As a seasoned and salty old newspaperman, I was honored recently to speak at the Stars and Stripes Museum/Library in Bloomfield, Mo., where the military newspaper was born in 1861 when Union soldiers captured the town formerly occupied by Confederate forces.
Since some of the occupying soldiers were newspapermen from Iowa and Illinois prior to the Civil War, they noticed the town's unoccupied newspaper office. The Bloomfield Herald's publisher had left town with the fleeing Confederate forces.
Americana journalism history was made, when the occupying soldiers took control of the printing press and christened their newspaper, "The Stars and Stripes."
"The following morning, Saturday, Nov. 8, 1861, carriers distributed the paper to the boys in Blue in and around our small town," chronicles Stoddard County Historian James R. Mayo, president-emeritus of the Stars and Stripes Museum. "Since there were more than 2,000 Union soldiers, no doubt, the soldiers were instructed to read, and pass it on."
One of three original copies remains on display for tourists and historians at the Stars and Stripes Museum, located on Highway 25 between Dexter and Bloomfield, Mo. Parts of the original printing press also remain on display.
While serving as a "foreign war correspondent" in Bosnia in 1993, I experienced the social and psychological value of reading the Stars and Stripes, the present-day world-circulated newspaper for U.S. soldiers.
The military newspaper was a "morning must read" of Lt. Col. Hooper Penuel, of Lascassas, and myself, as we breakfasted prior to boarding flying war machines (C-130s) as brave Tennessee Air National Guard flight crews dropped food, medicine and water needed for survival of thousands of war refugees on the run from being exterminated by warring Serb military forces.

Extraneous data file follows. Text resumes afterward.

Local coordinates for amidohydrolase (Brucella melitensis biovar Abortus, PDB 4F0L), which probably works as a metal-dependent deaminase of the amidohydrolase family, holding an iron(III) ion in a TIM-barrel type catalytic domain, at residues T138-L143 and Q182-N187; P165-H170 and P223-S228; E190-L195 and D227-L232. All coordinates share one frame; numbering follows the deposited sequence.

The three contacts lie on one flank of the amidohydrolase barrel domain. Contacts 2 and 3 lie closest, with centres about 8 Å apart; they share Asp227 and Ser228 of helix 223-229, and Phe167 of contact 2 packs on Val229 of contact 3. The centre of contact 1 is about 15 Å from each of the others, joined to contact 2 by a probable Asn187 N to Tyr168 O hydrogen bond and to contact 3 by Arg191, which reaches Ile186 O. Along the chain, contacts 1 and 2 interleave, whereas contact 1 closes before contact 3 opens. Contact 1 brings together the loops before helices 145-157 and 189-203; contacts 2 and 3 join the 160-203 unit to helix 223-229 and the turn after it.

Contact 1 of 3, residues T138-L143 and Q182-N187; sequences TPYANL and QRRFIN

During a pre-flight meal at Rhein-Mein Air Force Base in Frankfurt, Germany, I recall looking around the mess hall, where an estimated 80 percent of base military personnel were also reading that week's European edition of the Stars and Stripes.
Retired Tennessee National Guard Public Information Officer Penuel details the value of the Stars and Stripes to soldiers.
"While on an overseas' three-year deployment in the 1960s in Spain, my connections to the Stars and Stripes meant weekly news, sports and political updates from back home," Penuel detailed. "This was before the internet and satellite feeds that reached across the ocean.
"Other than letters from home, the Stars and Stripes was the 'best read' to catch up on events," Penuel added. "While stationed in Spain, out interest in the Stars and Stripes really heightened when the Cuban Missile Crisis put the world on the brink of a nuclear war. We couldn't wait to get the next edition."
Retired Col. Jim Stone, of Woodbury, recalls reading the Stars and Stripes while serving in Vietnam during the early 1960s.
"It was like reading our hometown Cannon Courier newspaper," confirmed Stone. "Reading the Stars and Stripes was a big morale boost for the soldiers. It provided good coverage what was going in not only in the military, but back home political news too."
But, the highly-decorated helicopter pilot was not certain of being around for the military newspaper's next edition.
"We had dangerous missions, so getting back to base and reading the Stars and Stripes was very therapeutic, including Jan. 3, 1963, when my helicopter was shot down over a rice paddy in Vietnam Delta country," Col. Stone added. "That newspaper was crucially important to U.S. soldiers."
The Stars and Stripes Museum is operated by all-volunteers. Individual memberships of $25 can be mailed to the non-profit group at Stars and Stripes Way, P.O. Box 1861, Bloomfield, Mo., 63825.